Merry Summer Solstice!

Merry Summer Solstice!
El Sol

Wednesday, October 5, 2011

The Forgotten Dialect of the Heart

How astonishing it is that language can almost mean,
and frightening that it does not quite. Love, we say,
God, we say, Rome and Michiko, we write, and the words
get it wrong. We say bread and it means according
to which nation. French has no word for home,
and we have no word for strict pleasure. A people
in northern India is dying out because their ancient tongue
has no words for endearment. I dream of lost
vocabularies that might express some of what
we no longer can. Maybe the Etruscan texts would
finally explain why the couples on their tombs
are smiling. And maybe not. When the thousands
of mysterious Sumerian tablets were translated,
they seemed to be business records. But what if they
are poems or psalms? My joy is the same as twelve
Ethiopian goats standing silent in the morning light.
O Lord, thou art slabs of salt and ingots of copper,
as grand as ripe barley lithe under the wind’s labor.
Her breasts are six white oxen loaded with bolts
of long-fibered Egyptian cotton. My love is a hundred
pitchers of honey. Shiploads of thuya are what
my body wants to say to your body. Giraffes are this
desire in the dark. Perhaps the spiral Minoan script
is not a language but a map. What we feel most has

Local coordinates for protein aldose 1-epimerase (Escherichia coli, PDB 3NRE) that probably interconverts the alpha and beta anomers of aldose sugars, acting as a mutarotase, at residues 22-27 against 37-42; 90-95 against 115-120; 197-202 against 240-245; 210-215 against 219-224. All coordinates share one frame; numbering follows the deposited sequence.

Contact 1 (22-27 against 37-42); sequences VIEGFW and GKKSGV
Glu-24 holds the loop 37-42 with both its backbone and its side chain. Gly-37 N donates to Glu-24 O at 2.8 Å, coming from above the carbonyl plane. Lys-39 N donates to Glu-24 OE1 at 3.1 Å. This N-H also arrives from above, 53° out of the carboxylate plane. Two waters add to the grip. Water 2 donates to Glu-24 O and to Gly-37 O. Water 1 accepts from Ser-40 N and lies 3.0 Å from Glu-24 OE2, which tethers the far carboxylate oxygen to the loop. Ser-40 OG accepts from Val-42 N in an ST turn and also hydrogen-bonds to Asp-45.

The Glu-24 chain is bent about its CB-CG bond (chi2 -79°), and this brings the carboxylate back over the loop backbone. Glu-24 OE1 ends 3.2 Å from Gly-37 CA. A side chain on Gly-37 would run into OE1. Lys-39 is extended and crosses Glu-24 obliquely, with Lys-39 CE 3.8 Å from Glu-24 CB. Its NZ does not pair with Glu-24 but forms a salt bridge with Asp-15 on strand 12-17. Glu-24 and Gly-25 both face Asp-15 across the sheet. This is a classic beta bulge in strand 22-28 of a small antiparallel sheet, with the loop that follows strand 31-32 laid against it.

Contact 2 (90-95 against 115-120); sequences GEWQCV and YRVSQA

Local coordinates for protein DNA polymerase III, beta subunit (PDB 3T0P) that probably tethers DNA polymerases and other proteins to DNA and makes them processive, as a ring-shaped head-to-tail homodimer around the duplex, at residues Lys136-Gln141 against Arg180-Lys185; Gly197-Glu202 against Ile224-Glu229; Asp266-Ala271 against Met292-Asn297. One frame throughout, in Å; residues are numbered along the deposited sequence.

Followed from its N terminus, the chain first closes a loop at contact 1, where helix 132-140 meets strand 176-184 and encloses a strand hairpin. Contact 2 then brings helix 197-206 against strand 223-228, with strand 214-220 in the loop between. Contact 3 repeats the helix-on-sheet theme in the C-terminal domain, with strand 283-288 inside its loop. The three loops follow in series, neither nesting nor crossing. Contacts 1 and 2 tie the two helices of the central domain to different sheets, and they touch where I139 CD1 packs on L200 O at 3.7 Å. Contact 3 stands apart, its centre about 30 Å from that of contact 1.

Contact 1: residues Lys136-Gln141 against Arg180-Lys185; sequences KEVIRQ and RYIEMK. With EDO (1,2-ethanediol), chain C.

no name but amber, archers, cinnamon, horses and birds.

Jack Gilbert


Z is for Zed at the End

After the 0 but before the over,
There’s hope. And then there is none.
There are simply the sheets
Which cover the waiting world. There are the seats
From which we watch. And hover.

At the wedding of now and be ever, someone makes note
That the Mickey Mouse clock on the mantel is stuck
And still. Someone else adds, “May there never be a snake.”
And another says, “And never a poison apple.”
Once we gave the apple and tree a story.

Once we let the snake speak. In a whisper, it said,
“Let no one fall.” And then laughed
Into its tail. And wasn’t it Eve who is said to have said, “Hello”?
And, “You’re right, this is quite tasty.”
All the while, on the opposite page, Ophelia

In her small lake. Ophelia, the water—
Edging her blue-tinged lips and bloated face—
The color of tin. The evening’s hair all laced with lily.
A hint of Madonna.
A face. A bed ready. A bed made.

Mary Jo Bang

No comments :

Post a Comment